"The religious military orders of the Middle Ages are often characterised by the image of soldier-monks, dedicated to combat, prayer and nothing else. This image has been strongly nuanced by contemporary historiography. Today's authors add to the military function of the orders, assistance, hospitality and activities in the economic, social, religious, artistic and other fields. Some examples.
(...) According to the ideology attributed to the military orders, war was a means of guaranteeing peace and security, and the attack was nothing other than a preventive defence operation. For the popes the 'new Maccabees' and 'athletes of Christ' were fighting to defend Christianity. But, on a more concrete level, the fact remains that the orders also had to exercise a role of pacificators, which is less well known than their military activities. This is the result of several phenomena, including the great prestige they enjoyed, their character as universal institutions, and the personal qualities and relations of their members. (...)
The pacifications made by the Orders can be related, to a certain extent, to the accords and arbitrations concluded among themselves. In general, these were settlements of simple territorial disputes, but in some cases the content of the agreements went beyond the geographical framework.
For example, in February 1179, the Knights Templar of Eudes de Saint-Amand and the Hospitallers of Roger de Moulins agreed on a series of rights of possession in the Holy Land. The text of the agreements was drafted in (at least) three versions: a first, detailed one, and two others that have come down to us, which are deprived of any information on the context of the original dispute, but were drafted more carefully, and were intended for the Knights Templar of Catalonia and those of Portugal respectively. The result is two documents that are veritable 'manuals for resolving disputes', indicating the procedure to be followed in the case of disputes at the local and provincial levels. (...)
The role of the orders as mediators is also well documented in the Holy Land, especially in matters concerning the Christian powers. For example, the orders were able to resolve disputes over the succession to the throne of Antioch several times. And in 1255, at the beginning of the War of St. Sabas, they launched unsuccessful peace negotiations to find a solution to the dispute. In 1277, when Charles I of Anjou became King of Jerusalem, he owed his effective power in Acre to the Templar negotiations. (...)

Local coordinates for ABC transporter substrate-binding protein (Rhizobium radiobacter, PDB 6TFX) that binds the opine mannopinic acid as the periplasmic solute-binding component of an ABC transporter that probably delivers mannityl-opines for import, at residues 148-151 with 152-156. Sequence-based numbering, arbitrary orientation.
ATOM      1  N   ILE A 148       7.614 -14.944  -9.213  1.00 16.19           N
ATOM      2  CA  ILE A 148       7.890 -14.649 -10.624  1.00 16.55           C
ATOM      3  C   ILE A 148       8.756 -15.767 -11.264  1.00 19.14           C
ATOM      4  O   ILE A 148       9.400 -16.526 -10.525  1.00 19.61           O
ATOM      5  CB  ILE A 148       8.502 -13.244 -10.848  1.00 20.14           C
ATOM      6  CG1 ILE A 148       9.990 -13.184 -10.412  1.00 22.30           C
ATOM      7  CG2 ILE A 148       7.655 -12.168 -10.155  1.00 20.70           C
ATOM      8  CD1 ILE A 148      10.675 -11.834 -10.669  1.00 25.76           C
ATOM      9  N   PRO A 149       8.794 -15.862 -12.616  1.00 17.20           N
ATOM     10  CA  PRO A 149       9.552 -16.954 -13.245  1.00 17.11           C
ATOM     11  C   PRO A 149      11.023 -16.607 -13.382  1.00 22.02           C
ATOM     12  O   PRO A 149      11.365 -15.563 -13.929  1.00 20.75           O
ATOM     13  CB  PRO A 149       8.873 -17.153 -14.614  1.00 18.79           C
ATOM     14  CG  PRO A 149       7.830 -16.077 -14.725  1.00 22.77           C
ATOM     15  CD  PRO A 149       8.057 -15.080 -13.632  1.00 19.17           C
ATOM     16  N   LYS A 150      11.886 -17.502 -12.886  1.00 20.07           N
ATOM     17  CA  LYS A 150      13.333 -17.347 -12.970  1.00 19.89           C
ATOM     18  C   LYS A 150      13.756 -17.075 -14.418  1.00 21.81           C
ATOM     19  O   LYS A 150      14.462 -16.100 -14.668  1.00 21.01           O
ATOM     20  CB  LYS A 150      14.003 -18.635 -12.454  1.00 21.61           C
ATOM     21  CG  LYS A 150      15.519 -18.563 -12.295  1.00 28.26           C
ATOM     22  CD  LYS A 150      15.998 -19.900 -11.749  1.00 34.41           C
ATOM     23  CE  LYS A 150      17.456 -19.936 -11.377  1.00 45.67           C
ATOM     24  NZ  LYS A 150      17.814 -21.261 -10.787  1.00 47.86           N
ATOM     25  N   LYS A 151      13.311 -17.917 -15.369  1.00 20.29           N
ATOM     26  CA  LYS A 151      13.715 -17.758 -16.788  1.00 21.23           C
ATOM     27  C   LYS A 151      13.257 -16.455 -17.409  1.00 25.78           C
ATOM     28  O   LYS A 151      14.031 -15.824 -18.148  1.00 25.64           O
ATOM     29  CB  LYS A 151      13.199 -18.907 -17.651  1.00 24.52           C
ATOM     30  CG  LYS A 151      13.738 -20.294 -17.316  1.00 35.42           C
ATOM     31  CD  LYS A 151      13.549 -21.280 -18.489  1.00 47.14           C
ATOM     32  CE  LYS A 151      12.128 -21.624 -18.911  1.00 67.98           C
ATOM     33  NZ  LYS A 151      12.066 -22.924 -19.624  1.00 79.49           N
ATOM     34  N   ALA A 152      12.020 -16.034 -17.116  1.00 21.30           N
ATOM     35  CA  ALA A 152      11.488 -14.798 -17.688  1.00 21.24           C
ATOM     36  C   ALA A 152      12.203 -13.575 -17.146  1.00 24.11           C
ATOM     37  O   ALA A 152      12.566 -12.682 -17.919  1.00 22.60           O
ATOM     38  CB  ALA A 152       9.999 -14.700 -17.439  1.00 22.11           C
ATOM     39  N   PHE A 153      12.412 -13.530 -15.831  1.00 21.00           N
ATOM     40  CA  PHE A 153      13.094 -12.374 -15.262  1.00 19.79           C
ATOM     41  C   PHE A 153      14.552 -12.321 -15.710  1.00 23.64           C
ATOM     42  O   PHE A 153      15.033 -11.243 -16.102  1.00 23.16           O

Some of the greatest negotiators or 'diplomats' of the Middle Ages came from the ranks of the military orders. To give just two of the earliest examples, Roger de Moulins, Master of the Hospital from 1177 to 1187, was one of the principal intermediaries between the Latin states of the Holy Land, the papal court and European rulers. Pedro Arias, Prior Hospitaller in the kingdoms of Castile and León between 1170 and 1187, is known to have succeeded in putting an end to the wars between León and Castile. (...) The Knights Templar played a special role in Aragonese diplomacy, which was later taken over by the Hospitallers and the members of the Iberian military orders. The knights certainly formed a minority group among the ambassadors - Stéphane Péquignot counts three hundred and forty-nine in all - but the missions they were given were of great importance. (...)
As far as relations with the Muslims were concerned, the military orders concluded peace treaties with various governments in the Near East and North Africa, but it would be difficult to present these measures as pacification operations. It was mainly a matter of settling political questions or of noting the realities on the ground, as in the signing of the peace of Caesarea with Baibars in April 1272, thanks to pressure from the Knights Templar, Hospitallers and Teutonics. Or in the extension of these peace agreements in 1283 with Qala'ûn. Or in the truces established later by the Hospitallers of Rhodes with the Ottomans. All of which were agreements established in a situation of military defeat or of difficulties on the ground. Peace with the Muslims was seen not as a goal but as a mere instrument (...)
Combat and peace coexisted within the military orders, which produced war-mongers like Gérard de Ridefort and peacemakers like Roger de Moulins. A chronological and geographical evolution can be observed, as well as a distinction between orders. But on balance, a certain pragmatism in the approach to war and a desire to use the order's prestige to pacify the western world, thus defending the interests of all, can be found everywhere. The knights served the kings of Europe and the Latin East, as men of war and as peace negotiators"
This blog quotes freely sections, translated from French and slightly textually edited by TN, from the paper Guerriers et négociateurs de paix: les ordres religieux-militaires by Kristjan Toomaspoeg published on academia.edu. Illustration source